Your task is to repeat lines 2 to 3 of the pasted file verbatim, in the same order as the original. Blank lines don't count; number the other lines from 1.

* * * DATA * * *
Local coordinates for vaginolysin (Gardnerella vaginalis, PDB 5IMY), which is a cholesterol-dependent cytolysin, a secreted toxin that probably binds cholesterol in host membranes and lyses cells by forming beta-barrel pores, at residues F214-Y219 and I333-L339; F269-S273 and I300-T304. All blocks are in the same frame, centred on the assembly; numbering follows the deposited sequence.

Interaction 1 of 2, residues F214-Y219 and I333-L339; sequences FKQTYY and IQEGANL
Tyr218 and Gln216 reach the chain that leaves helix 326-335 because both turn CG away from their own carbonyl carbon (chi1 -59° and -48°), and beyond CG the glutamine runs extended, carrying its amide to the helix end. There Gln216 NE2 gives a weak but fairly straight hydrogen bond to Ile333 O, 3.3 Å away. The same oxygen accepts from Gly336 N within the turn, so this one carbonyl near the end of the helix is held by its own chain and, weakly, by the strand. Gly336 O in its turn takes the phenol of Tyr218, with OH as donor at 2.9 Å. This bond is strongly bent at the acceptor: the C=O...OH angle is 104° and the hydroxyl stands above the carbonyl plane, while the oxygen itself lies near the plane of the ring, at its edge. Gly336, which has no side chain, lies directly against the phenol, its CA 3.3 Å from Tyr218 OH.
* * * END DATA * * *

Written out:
Interaction 1 of 2, residues F214-Y219 and I333-L339; sequences FKQTYY and IQEGANL
Tyr218 and Gln216 reach the chain that leaves helix 326-335 because both turn CG away from their own carbonyl carbon (chi1 -59° and -48°), and beyond CG the glutamine runs extended, carrying its amide to the helix end. There Gln216 NE2 gives a weak but fairly straight hydrogen bond to Ile333 O, 3.3 Å away. The same oxygen accepts from Gly336 N within the turn, so this one carbonyl near the end of the helix is held by its own chain and, weakly, by the strand. Gly336 O in its turn takes the phenol of Tyr218, with OH as donor at 2.9 Å. This bond is strongly bent at the acceptor: the C=O...OH angle is 104° and the hydroxyl stands above the carbonyl plane, while the oxygen itself lies near the plane of the ring, at its edge. Gly336, which has no side chain, lies directly against the phenol, its CA 3.3 Å from Tyr218 OH.